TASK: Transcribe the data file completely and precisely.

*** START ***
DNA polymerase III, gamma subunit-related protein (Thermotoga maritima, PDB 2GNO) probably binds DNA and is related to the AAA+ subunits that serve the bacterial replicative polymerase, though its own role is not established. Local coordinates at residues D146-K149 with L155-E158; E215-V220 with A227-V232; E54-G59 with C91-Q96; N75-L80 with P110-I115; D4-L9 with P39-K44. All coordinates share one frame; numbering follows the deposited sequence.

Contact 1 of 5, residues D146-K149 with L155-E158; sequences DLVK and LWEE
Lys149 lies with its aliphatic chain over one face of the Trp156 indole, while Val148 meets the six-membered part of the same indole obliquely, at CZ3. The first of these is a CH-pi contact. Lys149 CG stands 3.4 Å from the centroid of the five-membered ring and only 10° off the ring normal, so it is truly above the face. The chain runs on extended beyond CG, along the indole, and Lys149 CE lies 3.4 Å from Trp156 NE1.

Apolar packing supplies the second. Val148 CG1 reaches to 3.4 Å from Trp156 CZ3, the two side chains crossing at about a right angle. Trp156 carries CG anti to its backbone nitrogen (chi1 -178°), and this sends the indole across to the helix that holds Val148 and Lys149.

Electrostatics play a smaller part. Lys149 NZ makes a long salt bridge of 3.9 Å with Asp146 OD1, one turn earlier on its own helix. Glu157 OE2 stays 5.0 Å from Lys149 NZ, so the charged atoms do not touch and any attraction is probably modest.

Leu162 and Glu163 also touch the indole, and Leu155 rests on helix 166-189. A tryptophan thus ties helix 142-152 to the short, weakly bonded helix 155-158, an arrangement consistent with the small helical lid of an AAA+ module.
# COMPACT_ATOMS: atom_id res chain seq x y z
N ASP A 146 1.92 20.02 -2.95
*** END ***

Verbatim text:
DNA polymerase III, gamma subunit-related protein (Thermotoga maritima, PDB 2GNO) probably binds DNA and is related to the AAA+ subunits that serve the bacterial replicative polymerase, though its own role is not established. Local coordinates at residues D146-K149 with L155-E158; E215-V220 with A227-V232; E54-G59 with C91-Q96; N75-L80 with P110-I115; D4-L9 with P39-K44. All coordinates share one frame; numbering follows the deposited sequence.

Contact 1 of 5, residues D146-K149 with L155-E158; sequences DLVK and LWEE
Lys149 lies with its aliphatic chain over one face of the Trp156 indole, while Val148 meets the six-membered part of the same indole obliquely, at CZ3. The first of these is a CH-pi contact. Lys149 CG stands 3.4 Å from the centroid of the five-membered ring and only 10° off the ring normal, so it is truly above the face. The chain runs on extended beyond CG, along the indole, and Lys149 CE lies 3.4 Å from Trp156 NE1.

Apolar packing supplies the second. Val148 CG1 reaches to 3.4 Å from Trp156 CZ3, the two side chains crossing at about a right angle. Trp156 carries CG anti to its backbone nitrogen (chi1 -178°), and this sends the indole across to the helix that holds Val148 and Lys149.

Electrostatics play a smaller part. Lys149 NZ makes a long salt bridge of 3.9 Å with Asp146 OD1, one turn earlier on its own helix. Glu157 OE2 stays 5.0 Å from Lys149 NZ, so the charged atoms do not touch and any attraction is probably modest.

Leu162 and Glu163 also touch the indole, and Leu155 rests on helix 166-189. A tryptophan thus ties helix 142-152 to the short, weakly bonded helix 155-158, an arrangement consistent with the small helical lid of an AAA+ module.
# COMPACT_ATOMS: atom_id res chain seq x y z
N ASP A 146 1.92 20.02 -2.95